(NEW YORK) — A mother-daughter duo are sharing their story in the hopes of highlighting the importance of knowing your family’s health history and the inherited cancer risks in the Black community.
Patricia Via, from Martinsville, Virginia, was 55 years old when she found out she had stage 2 breast cancer. She felt a lump after administering a self-breast exam one day and went in for a mammogram, but her doctor didn’t find anything out of the ordinary.
“They didn’t see cancer,” Via told ABC News’ Good Morning America. “But I could feel it.”
She went in two more times before a doctor found the cancer in her left breast by performing a needle biopsy in 2009.
After going through rounds of chemotherapy, doctors also found precancerous cells in Via’s right breast. She then decided to have a double mastectomy surgery to remove both of her breasts.
Via, now 67 years old, has been cancer-free for 12 years since then, and her personal experience has led her to actively advocate for breaking the stigma around speaking about health issues. It’s something she believes can save lives — and something she wishes her own family had done.
Her family has a long history of cancer. Via’s father died of esophageal cancer, her younger sister died of ovarian cancer, and her mom and aunt died of breast cancer. Her older sister currently has uterine cancer.
“It was not discussed at all,” Via said of her relatives’ cancer diagnoses and any health issues they had in general. “The word ‘cancer’ was like a death sentence. They wouldn’t discuss it with us and they wouldn’t tell us this is what’s going on.”
Her mother, Myrtle Lee Carter, received a misdiagnosis in the 1990s when she was 66 years old, she said. Carter’s doctor told her they saw something that wasn’t right during a routine check-up, but it was OK and not something she needed to worry about.
Getting a second opinion is key
“I actually have a letter from my grandmother,” Via’s daughter, Telesa Via, 49, told GMA. “She knew she was not in a good place but in that letter she wrote to me, she basically said, ‘I’m fine. The doctors have told me that I’m fine.'”
Carter’s complete trust in her doctor’s initial diagnosis and lack of follow-up is not unusual.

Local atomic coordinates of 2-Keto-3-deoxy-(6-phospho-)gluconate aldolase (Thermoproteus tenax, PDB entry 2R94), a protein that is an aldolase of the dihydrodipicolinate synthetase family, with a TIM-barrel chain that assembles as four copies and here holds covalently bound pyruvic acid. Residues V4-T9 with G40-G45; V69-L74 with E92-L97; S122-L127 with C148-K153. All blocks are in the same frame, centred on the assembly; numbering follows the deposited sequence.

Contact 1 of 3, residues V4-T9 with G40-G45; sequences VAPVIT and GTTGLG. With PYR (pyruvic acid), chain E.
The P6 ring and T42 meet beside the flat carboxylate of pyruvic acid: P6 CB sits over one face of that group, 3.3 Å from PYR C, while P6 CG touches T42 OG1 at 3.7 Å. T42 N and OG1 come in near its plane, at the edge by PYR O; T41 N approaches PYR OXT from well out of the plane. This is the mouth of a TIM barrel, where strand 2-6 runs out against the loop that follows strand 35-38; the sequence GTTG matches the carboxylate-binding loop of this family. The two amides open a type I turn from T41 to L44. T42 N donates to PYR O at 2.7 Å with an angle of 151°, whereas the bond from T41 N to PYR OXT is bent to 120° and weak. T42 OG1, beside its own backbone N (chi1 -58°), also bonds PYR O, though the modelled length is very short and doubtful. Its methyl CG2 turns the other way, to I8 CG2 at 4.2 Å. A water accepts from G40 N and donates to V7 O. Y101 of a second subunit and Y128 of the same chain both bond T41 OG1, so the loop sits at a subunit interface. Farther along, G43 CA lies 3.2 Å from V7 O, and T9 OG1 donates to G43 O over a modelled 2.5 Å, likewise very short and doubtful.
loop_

According to the Pew Research Center, adults ages 50 and up are more likely than those under 50 to trust doctors. It found that older adults are more likely than younger adults to believe doctors have their patients’ best interests in mind and a majority of that older age group believes doctors do well in providing diagnoses.
When Carter’s sister died due to cancer, Carter was prompted to go in for a mammogram. But by the time she went in, it was too late.
“The cancer had spread across the shoulder, down her back, and a little area on the rear,” Via said. “It spread to her lungs and that’s what killed her. That’s what opened my eyes.”
“If someone sees something, you don’t just take the doctor for their word because something is something and you need to figure out what it is,” Telesa Via said. “Early detection can save lives. In my heart of hearts, I truly believe that if we would have addressed it, then my grandmother would probably still be with us today.”
The importance of education and genetic testing
Patricia and Telesa Via are both firm believers that genetic testing — finding out what health conditions you may have the genes for — goes a long way toward early detection and prevention.
A study by the American Cancer Society found that Black women are more likely to die from breast cancer than white women and have more incidences of cancer that has spread. Another study by JAMA Oncology found that 1 in 8 breast cancer patients have genetic variants linked to cancer.
After finding out that she had breast cancer, Patricia Via also found out she had the BRCA2 gene mutation, a variant on the BRCA genes people inherit from their parents that may cause cancer.
“Then after I went through my surgery and my treatments and all that, I said hey, I want to check my family,” she said. “My sisters and my nieces, I had them all tested and all of them were carrying the gene.”
Because of the testing, Via’s youngest sister found out she had stage 3 ovarian cancer early on. She lived for nine more years after that before she died from it.
“The gift behind it is that we got more time to spend with her because of this education,” Telesa Via said. “She was stage 3 at that point. Had we not have caught it, I don’t know how much longer she would have had to live — not the time that she was given.”